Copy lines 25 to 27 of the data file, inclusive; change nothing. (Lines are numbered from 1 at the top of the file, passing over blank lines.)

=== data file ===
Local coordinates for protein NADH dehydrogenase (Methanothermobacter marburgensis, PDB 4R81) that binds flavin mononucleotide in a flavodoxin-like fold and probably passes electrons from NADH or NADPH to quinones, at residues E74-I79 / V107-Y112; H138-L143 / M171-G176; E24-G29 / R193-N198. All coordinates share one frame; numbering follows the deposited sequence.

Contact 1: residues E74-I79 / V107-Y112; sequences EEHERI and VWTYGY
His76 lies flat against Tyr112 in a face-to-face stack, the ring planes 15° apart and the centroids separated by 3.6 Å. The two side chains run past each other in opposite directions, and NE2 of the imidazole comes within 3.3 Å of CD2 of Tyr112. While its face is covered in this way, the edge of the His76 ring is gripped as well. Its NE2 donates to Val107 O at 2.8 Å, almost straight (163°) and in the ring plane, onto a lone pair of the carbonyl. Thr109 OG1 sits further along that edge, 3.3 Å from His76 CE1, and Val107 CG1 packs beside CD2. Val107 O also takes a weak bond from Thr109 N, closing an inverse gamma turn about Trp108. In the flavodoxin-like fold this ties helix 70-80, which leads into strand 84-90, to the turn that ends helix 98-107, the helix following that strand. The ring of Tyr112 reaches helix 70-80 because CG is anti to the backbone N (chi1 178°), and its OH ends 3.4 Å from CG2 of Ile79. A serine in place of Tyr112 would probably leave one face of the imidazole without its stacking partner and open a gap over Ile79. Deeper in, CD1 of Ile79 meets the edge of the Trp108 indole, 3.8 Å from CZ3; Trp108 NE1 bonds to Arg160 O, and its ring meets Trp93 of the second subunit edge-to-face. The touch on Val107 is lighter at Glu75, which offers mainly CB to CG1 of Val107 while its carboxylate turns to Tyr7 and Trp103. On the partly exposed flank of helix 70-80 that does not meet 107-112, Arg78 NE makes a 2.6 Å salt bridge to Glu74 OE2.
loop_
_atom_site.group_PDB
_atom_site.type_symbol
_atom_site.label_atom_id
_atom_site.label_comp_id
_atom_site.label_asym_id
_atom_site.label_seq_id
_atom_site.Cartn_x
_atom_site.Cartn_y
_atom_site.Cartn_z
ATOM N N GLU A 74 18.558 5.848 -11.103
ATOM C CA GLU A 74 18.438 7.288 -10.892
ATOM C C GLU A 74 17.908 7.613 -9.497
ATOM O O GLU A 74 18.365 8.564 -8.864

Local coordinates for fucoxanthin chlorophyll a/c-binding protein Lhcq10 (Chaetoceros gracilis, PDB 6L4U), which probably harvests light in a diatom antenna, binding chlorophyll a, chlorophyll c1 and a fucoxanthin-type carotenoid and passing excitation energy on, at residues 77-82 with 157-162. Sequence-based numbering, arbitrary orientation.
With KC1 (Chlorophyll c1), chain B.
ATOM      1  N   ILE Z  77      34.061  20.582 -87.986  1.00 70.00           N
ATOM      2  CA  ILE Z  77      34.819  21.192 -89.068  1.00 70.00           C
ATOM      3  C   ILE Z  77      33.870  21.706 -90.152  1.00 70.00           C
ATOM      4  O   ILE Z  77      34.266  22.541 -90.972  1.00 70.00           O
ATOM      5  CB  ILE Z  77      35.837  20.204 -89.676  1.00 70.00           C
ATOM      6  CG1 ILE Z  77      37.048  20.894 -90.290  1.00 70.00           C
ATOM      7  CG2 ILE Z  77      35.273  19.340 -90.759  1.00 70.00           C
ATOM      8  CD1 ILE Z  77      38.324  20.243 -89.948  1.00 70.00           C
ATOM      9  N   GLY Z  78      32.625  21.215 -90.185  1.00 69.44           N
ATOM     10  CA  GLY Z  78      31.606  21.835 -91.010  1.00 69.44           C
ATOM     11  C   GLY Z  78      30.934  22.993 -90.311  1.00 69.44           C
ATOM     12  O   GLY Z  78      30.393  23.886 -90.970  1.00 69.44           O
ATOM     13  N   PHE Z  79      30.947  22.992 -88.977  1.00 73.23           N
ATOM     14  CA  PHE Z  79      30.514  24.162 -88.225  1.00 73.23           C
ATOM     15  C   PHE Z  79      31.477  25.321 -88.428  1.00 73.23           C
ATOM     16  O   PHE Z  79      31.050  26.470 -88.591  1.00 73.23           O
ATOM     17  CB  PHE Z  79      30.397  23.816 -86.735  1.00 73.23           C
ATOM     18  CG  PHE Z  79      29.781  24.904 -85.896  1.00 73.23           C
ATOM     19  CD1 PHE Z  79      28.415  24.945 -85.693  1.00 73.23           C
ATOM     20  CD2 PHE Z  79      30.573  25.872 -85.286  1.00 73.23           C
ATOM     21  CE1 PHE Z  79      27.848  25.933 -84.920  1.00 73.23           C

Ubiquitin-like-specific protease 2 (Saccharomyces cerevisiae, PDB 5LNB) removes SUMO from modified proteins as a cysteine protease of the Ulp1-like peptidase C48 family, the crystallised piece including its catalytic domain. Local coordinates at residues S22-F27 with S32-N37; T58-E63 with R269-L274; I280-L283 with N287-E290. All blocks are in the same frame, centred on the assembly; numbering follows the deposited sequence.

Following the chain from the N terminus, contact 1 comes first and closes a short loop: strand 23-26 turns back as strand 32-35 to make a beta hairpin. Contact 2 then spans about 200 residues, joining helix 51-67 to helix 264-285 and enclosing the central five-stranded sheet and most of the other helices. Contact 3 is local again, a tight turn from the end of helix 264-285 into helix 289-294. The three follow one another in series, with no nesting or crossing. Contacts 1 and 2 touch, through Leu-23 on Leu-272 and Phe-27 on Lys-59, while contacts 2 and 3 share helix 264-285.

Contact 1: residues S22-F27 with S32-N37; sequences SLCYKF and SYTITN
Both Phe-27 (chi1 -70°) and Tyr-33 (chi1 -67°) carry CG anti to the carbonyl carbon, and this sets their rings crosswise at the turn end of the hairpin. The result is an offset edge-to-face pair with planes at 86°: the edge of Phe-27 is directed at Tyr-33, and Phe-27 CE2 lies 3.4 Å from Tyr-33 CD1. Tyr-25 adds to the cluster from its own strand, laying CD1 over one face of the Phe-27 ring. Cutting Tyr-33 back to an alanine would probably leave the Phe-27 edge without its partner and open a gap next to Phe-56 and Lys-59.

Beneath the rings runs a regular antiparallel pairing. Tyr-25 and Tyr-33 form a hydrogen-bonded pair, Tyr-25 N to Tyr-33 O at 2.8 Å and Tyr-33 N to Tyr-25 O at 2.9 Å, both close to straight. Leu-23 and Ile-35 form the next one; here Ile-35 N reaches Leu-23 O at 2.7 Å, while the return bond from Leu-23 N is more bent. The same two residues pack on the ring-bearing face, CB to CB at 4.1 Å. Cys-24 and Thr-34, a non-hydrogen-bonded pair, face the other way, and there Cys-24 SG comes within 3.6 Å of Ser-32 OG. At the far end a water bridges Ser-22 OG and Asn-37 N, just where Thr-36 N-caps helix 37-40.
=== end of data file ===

ATOM      6  CG1 ILE Z  77      37.048  20.894 -90.290  1.00 70.00           C
ATOM      7  CG2 ILE Z  77      35.273  19.340 -90.759  1.00 70.00           C
ATOM      8  CD1 ILE Z  77      38.324  20.243 -89.948  1.00 70.00           C